3652 The development of collaborations between firms, governmental organizations and knowledge institutes in the Sloe Area and Canal Zone

Wouter Anton Harm Spekkink , Public Administration, Erasmus University Rotterdam, Rotterdam, Netherlands
Full Papers
  • Submission for GIN Conference_Wouter Spekkink_Second Version.pdf (465.6 kB)
  • Justification of the paper:

    In the Sloe Area and the Canal Zone, an industrial port area in the Netherlands with a concentration of companies in the process industry, the agricultural sector, and the logistical sector, several by-product exchanges and utility synergies have been realized over the past decade. These symbiotic exchanges are the outcomes of projects that are developed by firms, governmental agencies, and knowledge institutes in varying alliances since about 1997. Although in the early stages there were only a few relatively autonomous initiatives, over time the actors in the region increasingly established linkages between the initiatives and established regional visions as a basis for their further development. 

    Purpose:

    In this paper I investigate how the actors of various institutional backgrounds in the Sloe area and the Canal Zone build institutional capacity for industrial symbiosis, which is defined as the capacity to address the development of industrial symbiosis in a collaborative fashion. The central research question of the paper is as follows: “How does institutional capacity building between firms, governmental agencies and knowledge institutes in the Sloe Area and Canal Zone influence the emergence and development of industrial symbiosis in the region?”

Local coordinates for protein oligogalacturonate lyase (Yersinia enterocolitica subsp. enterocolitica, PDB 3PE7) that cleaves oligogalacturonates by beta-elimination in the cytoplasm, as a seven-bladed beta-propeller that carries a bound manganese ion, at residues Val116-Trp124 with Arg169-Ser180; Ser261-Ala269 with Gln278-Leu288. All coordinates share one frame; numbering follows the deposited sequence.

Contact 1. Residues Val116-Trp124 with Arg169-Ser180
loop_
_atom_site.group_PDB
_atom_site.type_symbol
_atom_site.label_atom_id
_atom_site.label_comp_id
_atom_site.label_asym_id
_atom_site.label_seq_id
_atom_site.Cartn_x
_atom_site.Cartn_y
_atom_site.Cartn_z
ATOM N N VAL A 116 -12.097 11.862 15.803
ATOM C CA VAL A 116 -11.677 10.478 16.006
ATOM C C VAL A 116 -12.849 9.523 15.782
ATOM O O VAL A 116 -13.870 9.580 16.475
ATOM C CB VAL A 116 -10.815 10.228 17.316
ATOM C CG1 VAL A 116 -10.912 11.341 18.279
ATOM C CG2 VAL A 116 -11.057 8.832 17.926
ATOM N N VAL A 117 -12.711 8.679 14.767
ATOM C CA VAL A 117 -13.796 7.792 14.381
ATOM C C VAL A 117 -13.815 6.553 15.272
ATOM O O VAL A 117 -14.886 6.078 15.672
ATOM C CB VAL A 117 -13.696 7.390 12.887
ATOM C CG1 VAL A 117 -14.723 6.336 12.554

Theoretical framework:

    I investigate institutional capacity building along three dimensions. First, I investigate how the range and density of the networks between firms, governmental agencies and knowledge institutes develops over time. Second, I investigate how actors utilize these networks to jointly develop and share knowledge on potential symbiotic exchanges. Third, I investigate how the actors increase their ability to mobilize for joint action by attracting key actors and resources. My overarching theory is that increasing institutional capacity contributes to the ability of actors to realize increasingly complex symbiotic exchanges and to develop strategic visions that can be used to address the development of the network of symbiotic exchanges as a whole. 

    Results:

    The investigation that I present in the paper is based on a process approach, which focuses on the investigation of temporal patterns in sequences of events. Longitudinal data that have been collected on the developments in the Sloe Area and Canal Zone the past 1,5 years have been entered into an event sequence dataset, which contains a chronological list of relevant events. The analysis of the data shows how networks, knowledge, and mobilization capacity are built over time, how this influences the content and the scope of projects that actors in the region engage in, and how this affects the symbiotic exchanges that the actors establish and the strategies that they use to address the development of the network of symbiotic exchanges at the regional level. 

    Conclusions:

    In my conclusion I discuss the role of institutional capacity building in the emergence and development of industrial symbiosis in general and the role of collaboration between firms, governmental agencies and knowledge institutes in particular. More specifically, I discuss how such collaborations influence the ability of the actors to realize complex symbiotic exchanges.